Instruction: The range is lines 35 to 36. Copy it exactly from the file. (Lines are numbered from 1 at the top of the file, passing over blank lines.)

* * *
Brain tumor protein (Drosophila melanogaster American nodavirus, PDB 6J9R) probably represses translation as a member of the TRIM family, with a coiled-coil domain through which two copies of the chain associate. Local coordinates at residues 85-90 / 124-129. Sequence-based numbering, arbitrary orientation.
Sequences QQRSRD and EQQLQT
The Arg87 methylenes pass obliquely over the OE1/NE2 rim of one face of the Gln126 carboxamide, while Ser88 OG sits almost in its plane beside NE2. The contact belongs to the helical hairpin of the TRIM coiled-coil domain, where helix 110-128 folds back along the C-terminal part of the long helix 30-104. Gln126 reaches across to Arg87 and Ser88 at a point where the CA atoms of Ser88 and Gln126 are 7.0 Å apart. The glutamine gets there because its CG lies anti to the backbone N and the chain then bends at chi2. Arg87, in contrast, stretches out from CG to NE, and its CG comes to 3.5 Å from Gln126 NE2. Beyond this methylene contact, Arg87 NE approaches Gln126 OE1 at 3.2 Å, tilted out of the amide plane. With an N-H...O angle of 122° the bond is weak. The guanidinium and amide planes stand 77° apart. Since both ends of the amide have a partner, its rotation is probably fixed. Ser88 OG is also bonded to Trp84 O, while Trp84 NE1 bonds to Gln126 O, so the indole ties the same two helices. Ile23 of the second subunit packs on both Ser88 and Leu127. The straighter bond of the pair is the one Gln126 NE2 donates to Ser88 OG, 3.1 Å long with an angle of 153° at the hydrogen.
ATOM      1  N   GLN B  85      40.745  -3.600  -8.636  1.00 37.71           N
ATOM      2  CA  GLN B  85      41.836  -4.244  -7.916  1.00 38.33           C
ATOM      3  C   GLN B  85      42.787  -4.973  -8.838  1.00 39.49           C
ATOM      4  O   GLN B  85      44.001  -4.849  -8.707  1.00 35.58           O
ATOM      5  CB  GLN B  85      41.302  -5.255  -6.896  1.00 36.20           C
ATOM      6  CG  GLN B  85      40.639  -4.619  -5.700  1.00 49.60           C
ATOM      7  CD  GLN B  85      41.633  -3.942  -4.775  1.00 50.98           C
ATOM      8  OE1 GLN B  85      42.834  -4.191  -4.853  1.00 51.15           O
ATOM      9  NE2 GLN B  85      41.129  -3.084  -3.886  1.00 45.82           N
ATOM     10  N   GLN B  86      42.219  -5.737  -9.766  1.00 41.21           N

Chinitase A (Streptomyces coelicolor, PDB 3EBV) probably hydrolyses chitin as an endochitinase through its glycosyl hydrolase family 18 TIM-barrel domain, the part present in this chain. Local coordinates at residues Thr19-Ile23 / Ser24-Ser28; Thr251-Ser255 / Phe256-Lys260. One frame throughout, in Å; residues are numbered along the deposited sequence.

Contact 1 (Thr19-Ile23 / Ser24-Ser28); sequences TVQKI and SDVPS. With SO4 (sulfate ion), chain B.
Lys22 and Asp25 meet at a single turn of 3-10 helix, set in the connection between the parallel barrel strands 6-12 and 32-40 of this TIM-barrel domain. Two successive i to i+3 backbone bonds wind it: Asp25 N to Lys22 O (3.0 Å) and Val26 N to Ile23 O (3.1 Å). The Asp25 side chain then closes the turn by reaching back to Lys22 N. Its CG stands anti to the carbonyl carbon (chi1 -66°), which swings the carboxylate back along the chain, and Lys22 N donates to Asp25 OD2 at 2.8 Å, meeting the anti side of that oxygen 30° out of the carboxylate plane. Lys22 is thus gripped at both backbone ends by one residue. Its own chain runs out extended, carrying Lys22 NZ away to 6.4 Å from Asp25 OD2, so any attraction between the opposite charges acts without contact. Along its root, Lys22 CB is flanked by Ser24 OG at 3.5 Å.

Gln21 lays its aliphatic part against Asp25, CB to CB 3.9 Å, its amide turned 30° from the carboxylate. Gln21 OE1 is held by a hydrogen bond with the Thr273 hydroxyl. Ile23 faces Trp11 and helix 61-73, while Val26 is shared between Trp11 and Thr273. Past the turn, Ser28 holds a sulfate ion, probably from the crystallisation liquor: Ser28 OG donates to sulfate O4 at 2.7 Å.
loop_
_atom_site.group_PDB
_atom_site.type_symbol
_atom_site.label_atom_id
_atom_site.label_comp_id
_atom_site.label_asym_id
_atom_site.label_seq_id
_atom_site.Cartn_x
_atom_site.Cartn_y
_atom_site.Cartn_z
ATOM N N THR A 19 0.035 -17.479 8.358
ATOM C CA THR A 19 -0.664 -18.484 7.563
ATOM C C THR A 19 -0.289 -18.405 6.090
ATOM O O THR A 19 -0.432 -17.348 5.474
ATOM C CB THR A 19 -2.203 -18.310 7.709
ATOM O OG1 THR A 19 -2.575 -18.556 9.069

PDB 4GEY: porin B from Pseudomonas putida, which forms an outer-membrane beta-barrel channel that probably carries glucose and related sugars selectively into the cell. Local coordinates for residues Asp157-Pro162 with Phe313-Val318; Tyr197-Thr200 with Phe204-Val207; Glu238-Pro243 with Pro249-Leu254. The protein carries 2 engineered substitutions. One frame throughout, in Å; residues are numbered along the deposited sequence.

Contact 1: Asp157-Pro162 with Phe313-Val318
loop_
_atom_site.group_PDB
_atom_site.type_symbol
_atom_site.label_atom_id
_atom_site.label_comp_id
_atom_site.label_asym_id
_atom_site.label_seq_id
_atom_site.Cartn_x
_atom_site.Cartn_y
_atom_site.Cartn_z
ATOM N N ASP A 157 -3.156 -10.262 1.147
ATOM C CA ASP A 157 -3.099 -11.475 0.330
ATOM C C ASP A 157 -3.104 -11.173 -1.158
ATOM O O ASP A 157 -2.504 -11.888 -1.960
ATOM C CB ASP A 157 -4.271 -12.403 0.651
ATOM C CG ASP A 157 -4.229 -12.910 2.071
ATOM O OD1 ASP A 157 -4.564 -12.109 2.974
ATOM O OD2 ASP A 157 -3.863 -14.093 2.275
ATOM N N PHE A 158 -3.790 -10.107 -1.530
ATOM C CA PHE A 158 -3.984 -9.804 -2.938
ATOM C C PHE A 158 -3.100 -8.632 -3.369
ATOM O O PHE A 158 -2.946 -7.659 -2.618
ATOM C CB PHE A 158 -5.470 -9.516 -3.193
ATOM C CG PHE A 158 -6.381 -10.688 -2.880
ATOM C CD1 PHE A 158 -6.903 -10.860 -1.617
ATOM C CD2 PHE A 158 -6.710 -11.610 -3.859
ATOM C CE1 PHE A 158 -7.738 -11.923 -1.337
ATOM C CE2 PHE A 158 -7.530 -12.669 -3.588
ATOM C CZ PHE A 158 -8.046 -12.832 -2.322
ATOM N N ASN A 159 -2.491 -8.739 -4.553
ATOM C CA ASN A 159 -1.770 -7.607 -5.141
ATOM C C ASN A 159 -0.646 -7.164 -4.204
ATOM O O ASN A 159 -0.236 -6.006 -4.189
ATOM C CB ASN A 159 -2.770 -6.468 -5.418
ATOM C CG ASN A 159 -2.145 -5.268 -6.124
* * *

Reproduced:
Contact 1: Asp157-Pro162 with Phe313-Val318
loop_